ECPC welcomes the decision of the European Commission’s Directorate General for Competition to make commitments by the pharmaceutical company Aspen to reduce prices for six off-patent cancer medicines by 73% on average in Europe for the next 10 years legally binding. The decision is the result of the Commission’s investigation opened in May 2017 into Aspen’s anti-competitive behaviour imposing unfair prices.
At ECPC, we believe in a Europe where all patients have timely and affordable access to the best treatment and care available. We consider that cancer patients are the most important factors in the fight against cancer and against all the cancer-related issues affecting our society. Therefore, the priority both at the EU level and at national level is to improve the health-related quality of life of these patients, whose numbers increase every year, by providing cost-effective and evidence-based treatment and care. Whereas, when the pricing practices of a pharmaceutical company hamper the achievement of this goal, putting at risk patients’ lives, this becomes a legal case that calls for the attention of the European Commission.
“ECPC applauds the endeavor of the European Commission to investigate Aspen’s anti-competitive behaviour and to make this company commit to reduce the prices of the life-saving cancer medicinal products that are essential to treat certain serious forms of blood cancer, including myeloma and leukaemia while ensuring their availability in the European Union/European Economic Area (EU/EEA),” said Ken Mastris, ECPC President.
This activity is in line with the ambition of the Pharmaceutical Strategy to enforce sound competition policies by pharma companies. At the same time, Aspen has to retroactively reimburse Member States of the amounts paid in excess from the date the company approached the Commission, namely 1st October 2019, until the new reduced net prices are implemented in each Member State (so-called transitory rebate).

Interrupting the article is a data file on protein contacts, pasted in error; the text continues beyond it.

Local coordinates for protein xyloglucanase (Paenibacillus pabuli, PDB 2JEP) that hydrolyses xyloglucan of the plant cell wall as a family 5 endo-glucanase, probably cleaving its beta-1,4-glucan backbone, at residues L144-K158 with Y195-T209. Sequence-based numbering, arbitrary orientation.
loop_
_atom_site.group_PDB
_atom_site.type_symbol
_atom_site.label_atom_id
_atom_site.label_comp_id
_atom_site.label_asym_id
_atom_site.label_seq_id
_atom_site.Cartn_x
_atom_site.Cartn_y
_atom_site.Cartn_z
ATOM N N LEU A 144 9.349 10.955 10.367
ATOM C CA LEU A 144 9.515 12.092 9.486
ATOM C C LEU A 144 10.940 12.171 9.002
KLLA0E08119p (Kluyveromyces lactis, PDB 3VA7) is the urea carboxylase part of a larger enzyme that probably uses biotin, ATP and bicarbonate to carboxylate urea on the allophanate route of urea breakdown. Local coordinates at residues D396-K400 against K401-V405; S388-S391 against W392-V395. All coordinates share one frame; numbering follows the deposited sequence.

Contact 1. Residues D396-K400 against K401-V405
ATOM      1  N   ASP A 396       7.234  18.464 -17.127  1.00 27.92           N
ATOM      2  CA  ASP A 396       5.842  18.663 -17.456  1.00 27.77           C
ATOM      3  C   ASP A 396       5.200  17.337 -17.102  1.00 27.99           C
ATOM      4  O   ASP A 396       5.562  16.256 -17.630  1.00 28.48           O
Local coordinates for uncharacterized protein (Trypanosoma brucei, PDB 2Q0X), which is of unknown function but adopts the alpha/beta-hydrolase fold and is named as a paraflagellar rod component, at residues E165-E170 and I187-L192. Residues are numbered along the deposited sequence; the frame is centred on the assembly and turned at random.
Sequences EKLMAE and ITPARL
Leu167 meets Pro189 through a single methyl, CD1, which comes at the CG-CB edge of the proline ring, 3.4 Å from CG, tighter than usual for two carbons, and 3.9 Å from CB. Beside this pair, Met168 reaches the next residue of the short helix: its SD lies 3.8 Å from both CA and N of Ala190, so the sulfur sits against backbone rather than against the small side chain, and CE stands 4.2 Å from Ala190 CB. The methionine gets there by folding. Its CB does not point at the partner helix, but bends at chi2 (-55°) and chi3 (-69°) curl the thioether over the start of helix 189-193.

ECPC will play the role of the residual fall-back recipient in the Aspen case. The company won’t be able to retain any revenues attributable to or resulting from the application of a price level that exceeds the reduced net prices agreed in the commitments. To this aim, any remaining amount of the transitory rebate will be paid to the residual fall-back recipient, ECPC. “This money will be used by ECPC to support the work of members at the national level that lack financial resources. We welcome this decision of the European Commission as almost all cancer patient organisations bear the brunt of the COVID-19 pandemic,” added Antonella Cardone, ECPC Director.
Through enforcement action and proposing a feasible solution to the competition concerns in the Aspen case, the Commission gives an example of how patients’ rights and needs should come before any vested industrial interest and creates a precedent for those who disrespect the EU values and laws that will have to deal with the consequences.
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